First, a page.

Anyways. Where was I? Oh, yeah. Plusses. Great place for a lair - you've got all that scenic north to hide in. Cute girls. Not that I'm interested - married man, after all - but it makes it a whole lot easier to recruit minions, let me tell you. I know one guy getting started off in the nemesis rackets, he's down in DC. Has a heck of a hard time getting good help. "Yes, you'd have to move to Washington. No, DC. Yeah... no, not all the women are screaming feminists wearing pussy hats... hello? Hello?"

Finally, let's be honest - Canadians are just so stinkin' polite. I'm pushing 50, and it is hard finding a superhero who'll let you stop and take a breather when you're in the middle of a tussle. Captain Canuck? "Hey, man. You're looking a little winded. How's aboot we take a break, eh? Maybe grab a coffee at Tim's?" That, right there, is quality superheroing, man. You just don't find that anymore these days, I'm telling you.

What I'm saying is that all adds up to HELLS YEAH, count me in as Captain Canuck's nemesis! 

Remember, Dilbert is a Documentary

I am sure that, somewhere, someone read this article on what office design says about your employees' happiness, and is currently drafting a memo similar to the following...
Per Business Instruction 3.5.17q, all employees are now required to greet the receptionist (Edit: What's her name again? We have it written down somewhere, right?) warmly in passing, but ONLY if a non-employee is in the vicinity. You are responsible for differentiating between a non-employee and current employees. Failure to warmly greet the receptionist in passing (or to greet without noticeable warmth) in the presence of a non-employee is grounds for reprimand, and possible termination of employment.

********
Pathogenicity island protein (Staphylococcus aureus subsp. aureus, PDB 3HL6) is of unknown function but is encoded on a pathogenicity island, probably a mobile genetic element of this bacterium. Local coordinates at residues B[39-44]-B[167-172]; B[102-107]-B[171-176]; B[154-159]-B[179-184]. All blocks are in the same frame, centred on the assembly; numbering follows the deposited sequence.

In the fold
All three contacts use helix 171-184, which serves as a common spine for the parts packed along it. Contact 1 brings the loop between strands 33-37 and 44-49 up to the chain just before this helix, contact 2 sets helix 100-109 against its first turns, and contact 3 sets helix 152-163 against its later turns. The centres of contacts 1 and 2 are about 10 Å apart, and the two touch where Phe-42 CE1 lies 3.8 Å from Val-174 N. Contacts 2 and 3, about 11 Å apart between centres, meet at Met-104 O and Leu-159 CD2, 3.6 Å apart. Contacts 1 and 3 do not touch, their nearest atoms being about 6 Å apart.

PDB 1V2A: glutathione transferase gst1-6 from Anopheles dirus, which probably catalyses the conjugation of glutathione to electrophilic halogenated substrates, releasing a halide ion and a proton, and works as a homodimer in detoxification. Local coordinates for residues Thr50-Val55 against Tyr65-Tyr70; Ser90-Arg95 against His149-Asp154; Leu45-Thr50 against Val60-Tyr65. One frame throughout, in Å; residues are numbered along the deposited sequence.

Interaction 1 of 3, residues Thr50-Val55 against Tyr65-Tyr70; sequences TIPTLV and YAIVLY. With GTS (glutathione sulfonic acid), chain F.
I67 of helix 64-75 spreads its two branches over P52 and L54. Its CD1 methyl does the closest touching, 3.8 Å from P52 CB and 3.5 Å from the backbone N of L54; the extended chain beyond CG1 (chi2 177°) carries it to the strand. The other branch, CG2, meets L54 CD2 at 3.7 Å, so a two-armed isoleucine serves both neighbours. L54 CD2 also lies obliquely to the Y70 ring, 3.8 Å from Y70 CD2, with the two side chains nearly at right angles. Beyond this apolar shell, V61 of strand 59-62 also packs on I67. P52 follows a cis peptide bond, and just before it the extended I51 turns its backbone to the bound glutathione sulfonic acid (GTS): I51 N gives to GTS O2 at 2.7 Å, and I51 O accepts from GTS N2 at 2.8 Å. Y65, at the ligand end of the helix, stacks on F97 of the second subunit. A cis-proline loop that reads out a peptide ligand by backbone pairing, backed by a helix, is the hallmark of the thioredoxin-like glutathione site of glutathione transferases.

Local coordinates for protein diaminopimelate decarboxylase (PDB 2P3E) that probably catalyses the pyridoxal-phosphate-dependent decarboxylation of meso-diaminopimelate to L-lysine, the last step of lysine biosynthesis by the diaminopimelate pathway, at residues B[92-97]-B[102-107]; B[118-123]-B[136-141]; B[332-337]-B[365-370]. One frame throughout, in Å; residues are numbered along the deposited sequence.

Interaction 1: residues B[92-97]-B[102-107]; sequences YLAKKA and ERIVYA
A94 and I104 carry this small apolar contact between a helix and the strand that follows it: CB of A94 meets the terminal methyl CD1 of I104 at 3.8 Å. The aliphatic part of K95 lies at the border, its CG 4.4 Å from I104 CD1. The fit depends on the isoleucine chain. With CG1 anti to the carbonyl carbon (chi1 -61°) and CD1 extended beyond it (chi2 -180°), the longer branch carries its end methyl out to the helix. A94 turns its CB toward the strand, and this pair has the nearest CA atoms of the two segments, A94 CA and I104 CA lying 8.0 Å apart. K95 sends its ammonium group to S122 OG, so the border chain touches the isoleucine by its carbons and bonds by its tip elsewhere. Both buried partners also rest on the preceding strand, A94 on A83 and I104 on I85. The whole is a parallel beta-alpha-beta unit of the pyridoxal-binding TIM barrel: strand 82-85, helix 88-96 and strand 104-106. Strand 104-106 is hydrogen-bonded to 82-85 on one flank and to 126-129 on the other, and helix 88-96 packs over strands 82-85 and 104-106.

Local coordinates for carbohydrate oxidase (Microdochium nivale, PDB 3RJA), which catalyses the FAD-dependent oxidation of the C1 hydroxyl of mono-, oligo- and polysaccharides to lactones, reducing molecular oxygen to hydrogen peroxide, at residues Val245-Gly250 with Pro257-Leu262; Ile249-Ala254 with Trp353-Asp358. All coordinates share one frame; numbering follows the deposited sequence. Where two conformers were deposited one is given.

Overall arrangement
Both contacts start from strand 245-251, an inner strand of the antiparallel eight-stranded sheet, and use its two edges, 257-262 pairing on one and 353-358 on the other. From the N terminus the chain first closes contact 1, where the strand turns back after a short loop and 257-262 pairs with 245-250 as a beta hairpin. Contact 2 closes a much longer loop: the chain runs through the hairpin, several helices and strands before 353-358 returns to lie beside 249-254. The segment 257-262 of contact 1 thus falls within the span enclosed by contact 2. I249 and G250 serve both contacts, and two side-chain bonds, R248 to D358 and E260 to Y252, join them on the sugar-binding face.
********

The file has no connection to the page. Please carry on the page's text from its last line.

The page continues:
Wasting company time greeting the secretary in any fashion when a non-employee is NOT present shall be construed as a frivolous waste of company resources, and will be dealt with in accordance with the relevant regulations from the Innitech Employee Handbook, Chapters 9 through 14, inclusive. 
Have a nice day.

It Runs In The Family

Texting with my youngest brother about whether or not the new executive in his office is the rightful ruler of Gondor, or merely a steward. Evidence so far is inconclusive. He's going to bring up rumors of a ranger in the north during casual conversation, and see what kind of reaction that elicits.

Teaching != Learning

Yesterday, I learned that if I insult my boss in a humorous fashion, he will reward me by giving me interesting problems to solve!

I'm pretty sure that is not the lesson that he wanted to teach me, but it absolutely is the lesson I learned.

Derp Swap

Conversation on the Book of Faces about this here article.
Headline on FB: "Trump weighs mobilizing Nat Guard for immigration roundups"
Actual Headline: "DHS weighed Nat Guard for immigration roundups"
Ah.  Slightly different, I'd say.  (Once again, MSM, this is why people despise you.)

Reaction was swift:
"Oh... wait... that was when Obama was President...."
"Yeah, I know. It's like half the country decided to swap their most beloved moments of derp with the other."
Edit: I was just going to snark on the reactions, but the article itself...
White House spokesman Sean Spicer said Friday the document was "not a White House document."
"There is no effort to do what is potentially suggested," he said. Spicer called the AP report "100 percent not true, adding that there was "no effort at all to utilize the National Guard to round up unauthorized immigrants."
A DHS official described the document as a very early draft that was not seriously considered and never brought to the secretary for approval.
DHS official described the document as a very early draft that was not seriously considered and never brought to the secretary for approval.
So, apparently any flunky in the DHS can write up whatever they want, have it shot down by their superiors, and yet - somehow - their blatherings are considered to be The Word Of Trump.

Once again: MSM, this is why people despise you.

Oh, geez...

It's my blog anniversary, and it's been something like two and a half months since I've posted anything.

Um... I've been busy?

Here's something to mark the nine year anniversary of ETheo for you:

Yeah, that seems about right.

Now go scarf some cake or something.  Feel free to blame it on me.